Format reviewed: Commodore 64
Publisher: Data East
Developer: Data East
Submitted by: James Evans
Cracking game in the arcade, but was it ported effectively on the C64 – pretty much! 8 way running and gunning akin to Robocop – though to get extra weapons and bombs you have to shoot the brown enemies that drop keys. Once you get to a certain point in the level – usually after a boss you enter a room full of locked cabinets with power ups in. Spend wisely and you won't die as much.
Graphically the game fares quite well – the main sprite looks like Rambo's twin brother, complete with headband and vest top. Add muscles and over sized guns and your pretty much there. The animation is of a good standard – even crawling through tunnels the character boasts another 8 ways of direction, true to its original.
The only let down throughout are the boss sections. Instead of hulking metalic tanks that shoot missles that are the size of the screen, they seem to have been replaced with what look like knackered shopping trolleys that lob pound coins at you. It is more fun collecting keys and pick and choosing powerups than depressingly seeing what drab boss awaits. A shame but still a quality game regardless.
Format reviewed: Amiga 500
Developer: Special FX
Submitted by: Paul Kitching
You take on the role of one or two brothers who must try to rescue the six members of their family, who have been kidnapped. To achieve this you need to fight your way through nine varied levels.
You are armed with a standard gun at the beginning, but new weapons can be obtained from the lockers at the end of each level. Each locker is opened by using one or more keys that you have collected by shooting certain enemy soldiers. The lockers contain primary weapons (Full Auto, 3 Way, Fire, Shotgun, Barrier, Super Charge, and extra ammo), secondary weapons (Nitro, Homing Missiles, and Shower), plus extra lives and eventually your family members. Some weapons are better than others for different levels, so make your decision wisely.
The enemy consists of soldiers, tanks, aircraft, spinning blades, and more. Some of these larger enemies are found throughout the levels and others are fought at the end.
The original arcade version used a rotary joystick, so to get round the problem some changes had to be made to the controls. In my opinion the Amiga controls are very good, but some people have a very hard time with them.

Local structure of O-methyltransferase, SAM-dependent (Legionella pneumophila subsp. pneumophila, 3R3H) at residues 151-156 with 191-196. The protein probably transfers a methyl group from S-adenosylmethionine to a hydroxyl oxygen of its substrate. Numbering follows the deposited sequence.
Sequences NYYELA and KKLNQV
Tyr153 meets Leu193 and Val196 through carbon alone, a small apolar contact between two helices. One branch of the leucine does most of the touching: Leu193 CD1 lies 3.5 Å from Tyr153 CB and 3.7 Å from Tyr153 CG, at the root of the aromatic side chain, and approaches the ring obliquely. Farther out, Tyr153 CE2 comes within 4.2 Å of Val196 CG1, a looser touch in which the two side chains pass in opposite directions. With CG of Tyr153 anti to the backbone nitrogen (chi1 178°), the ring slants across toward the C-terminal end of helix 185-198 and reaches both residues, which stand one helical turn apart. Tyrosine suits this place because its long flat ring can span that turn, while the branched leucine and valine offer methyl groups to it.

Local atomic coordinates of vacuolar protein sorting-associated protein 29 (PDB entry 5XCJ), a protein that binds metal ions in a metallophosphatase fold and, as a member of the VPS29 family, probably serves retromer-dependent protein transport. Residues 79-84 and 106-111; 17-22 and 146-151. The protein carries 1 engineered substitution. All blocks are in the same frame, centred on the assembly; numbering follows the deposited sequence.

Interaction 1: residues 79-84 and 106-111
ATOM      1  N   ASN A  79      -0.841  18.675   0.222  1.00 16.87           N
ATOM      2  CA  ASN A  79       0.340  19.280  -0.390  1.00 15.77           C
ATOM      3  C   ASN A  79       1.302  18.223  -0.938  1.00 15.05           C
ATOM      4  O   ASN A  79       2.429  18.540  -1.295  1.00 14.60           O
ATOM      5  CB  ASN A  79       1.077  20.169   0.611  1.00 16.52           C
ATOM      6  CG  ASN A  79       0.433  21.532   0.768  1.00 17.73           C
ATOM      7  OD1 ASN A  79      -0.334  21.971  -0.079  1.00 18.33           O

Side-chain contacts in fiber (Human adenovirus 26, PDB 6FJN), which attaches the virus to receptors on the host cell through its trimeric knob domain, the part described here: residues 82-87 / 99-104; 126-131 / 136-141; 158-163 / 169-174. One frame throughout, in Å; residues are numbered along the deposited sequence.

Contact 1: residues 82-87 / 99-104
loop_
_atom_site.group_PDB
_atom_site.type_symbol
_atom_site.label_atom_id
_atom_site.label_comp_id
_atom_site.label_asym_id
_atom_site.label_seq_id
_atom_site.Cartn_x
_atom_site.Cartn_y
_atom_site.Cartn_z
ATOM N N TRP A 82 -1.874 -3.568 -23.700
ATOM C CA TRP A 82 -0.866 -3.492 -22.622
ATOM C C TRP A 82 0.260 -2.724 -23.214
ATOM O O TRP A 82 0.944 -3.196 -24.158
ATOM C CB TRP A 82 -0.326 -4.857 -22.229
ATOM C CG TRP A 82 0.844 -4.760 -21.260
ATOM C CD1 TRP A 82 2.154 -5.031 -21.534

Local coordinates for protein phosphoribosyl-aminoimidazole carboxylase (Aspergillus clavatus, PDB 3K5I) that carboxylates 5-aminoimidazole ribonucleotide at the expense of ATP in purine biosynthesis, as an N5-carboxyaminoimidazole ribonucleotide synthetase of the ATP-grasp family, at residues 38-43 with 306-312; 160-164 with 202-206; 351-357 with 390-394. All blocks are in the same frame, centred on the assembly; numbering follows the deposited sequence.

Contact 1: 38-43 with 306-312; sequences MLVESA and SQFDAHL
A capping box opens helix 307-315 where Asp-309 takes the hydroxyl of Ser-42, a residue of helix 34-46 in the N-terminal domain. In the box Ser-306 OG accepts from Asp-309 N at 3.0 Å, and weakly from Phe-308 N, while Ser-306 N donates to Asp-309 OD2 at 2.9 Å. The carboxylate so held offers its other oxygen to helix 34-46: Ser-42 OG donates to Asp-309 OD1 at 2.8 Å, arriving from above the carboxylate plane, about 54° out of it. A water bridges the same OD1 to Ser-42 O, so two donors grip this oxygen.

Both the music and graphics are very good, although the colours are very dark, so it's advisable to turn up the brightness on your TV or emulator.
A big plus for this game is that as well as the fantastic single player game, it also allows two players to play together as a team. This also adds an extra strategic element to the game, as you need to decide which player is best suited to the different weapons as only six lockers are available at the end of each level.
I spent many weeks playing this in the 80s, and recently played it again to find it had lost nothing over time. A great game, recommended to anyone who likes this genre.
Format reviewed: Arcade
Publisher: Nihon Bussan
Developer: Data East
Submitted by: Darran Jones
When I spotted Midnight Resistance in the local arcade, I was overwhelmed. There was no doubt it looked great – chunky colourful sprites, lots of explosions and much jumping around while spitting lead. Brilliant.
Created by Data East and a sequel to the 1987 game Heavy Barrel, Midnight Resistance was initially difficult to get to grips with – often because the person playing the game before you would have perspired so much, the joystick would be soaked.
But my entire family was at stake, having been captured by a ruthless international gang of terrorists and what better excuse to don a Rambo-style headband, persevere and shoot the enemy down?
The various weirdos coming my way were perfect fodder as I spent my time jumping through the air to spit lead a full 360 degrees, before coolly crashing to the ground to crawl along the floor and shoot at whatever was below me.
Running forward, guns blazing, tilting the gun to blast anything behind me – I was in my element, defeating the foot soldiers and overcoming the heavy artillery, buying better guns in the weapons store. There was hardly a moment’s peace. When I decided to stop for a breather, a cross-hair appeared. It moved towards me, and bang! A life lost. I didn’t repeat that mistake twice.
This game was so cool, it was featured in the movie, Robocop 2. But it wasn’t all about violence – the US version apparently had a message which screamed “Winners Don’t Use Drugs”. This game had morals!
I was therefore ecstatic when this eight-way game was converted to the Amstrad CPC by those Liverpudlians over at Special F/X, but there was disappointment. Most games on the CPC had a border but Midnight Resistance was taking the mickey – the action was slow and was squeezed into a small sized box in the centre of the screen. Bah!
But that arcade version… Lovely!